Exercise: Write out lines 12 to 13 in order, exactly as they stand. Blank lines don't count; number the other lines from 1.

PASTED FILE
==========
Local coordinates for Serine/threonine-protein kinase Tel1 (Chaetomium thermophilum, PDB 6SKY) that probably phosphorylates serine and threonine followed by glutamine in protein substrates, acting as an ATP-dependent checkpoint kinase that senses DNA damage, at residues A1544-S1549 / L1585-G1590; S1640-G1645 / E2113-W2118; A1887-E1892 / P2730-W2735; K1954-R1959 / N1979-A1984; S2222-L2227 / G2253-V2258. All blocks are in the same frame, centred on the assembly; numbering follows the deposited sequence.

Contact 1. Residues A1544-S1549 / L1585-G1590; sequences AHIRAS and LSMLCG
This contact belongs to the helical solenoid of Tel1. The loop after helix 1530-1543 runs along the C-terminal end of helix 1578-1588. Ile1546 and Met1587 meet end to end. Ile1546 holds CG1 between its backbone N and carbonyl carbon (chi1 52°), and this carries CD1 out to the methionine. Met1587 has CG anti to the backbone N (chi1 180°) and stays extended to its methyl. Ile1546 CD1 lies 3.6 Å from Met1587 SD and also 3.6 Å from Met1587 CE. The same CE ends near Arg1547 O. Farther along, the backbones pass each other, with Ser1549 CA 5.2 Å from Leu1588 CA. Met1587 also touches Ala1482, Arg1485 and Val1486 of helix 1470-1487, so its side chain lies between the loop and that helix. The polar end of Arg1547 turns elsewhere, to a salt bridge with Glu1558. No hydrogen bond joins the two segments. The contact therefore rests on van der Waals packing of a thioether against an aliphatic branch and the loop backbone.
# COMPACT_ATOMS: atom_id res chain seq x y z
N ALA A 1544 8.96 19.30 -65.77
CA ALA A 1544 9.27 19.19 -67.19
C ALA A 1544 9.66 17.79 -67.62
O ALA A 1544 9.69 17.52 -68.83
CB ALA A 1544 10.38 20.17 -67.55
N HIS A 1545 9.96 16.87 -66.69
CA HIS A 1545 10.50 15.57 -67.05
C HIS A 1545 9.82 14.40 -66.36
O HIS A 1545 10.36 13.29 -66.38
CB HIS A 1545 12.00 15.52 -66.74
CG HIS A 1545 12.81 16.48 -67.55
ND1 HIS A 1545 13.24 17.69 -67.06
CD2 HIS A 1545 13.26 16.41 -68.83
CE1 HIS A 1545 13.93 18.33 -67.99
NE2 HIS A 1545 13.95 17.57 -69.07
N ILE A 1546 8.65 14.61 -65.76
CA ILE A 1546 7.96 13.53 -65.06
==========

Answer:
C HIS A 1545 9.82 14.40 -66.36
O HIS A 1545 10.36 13.29 -66.38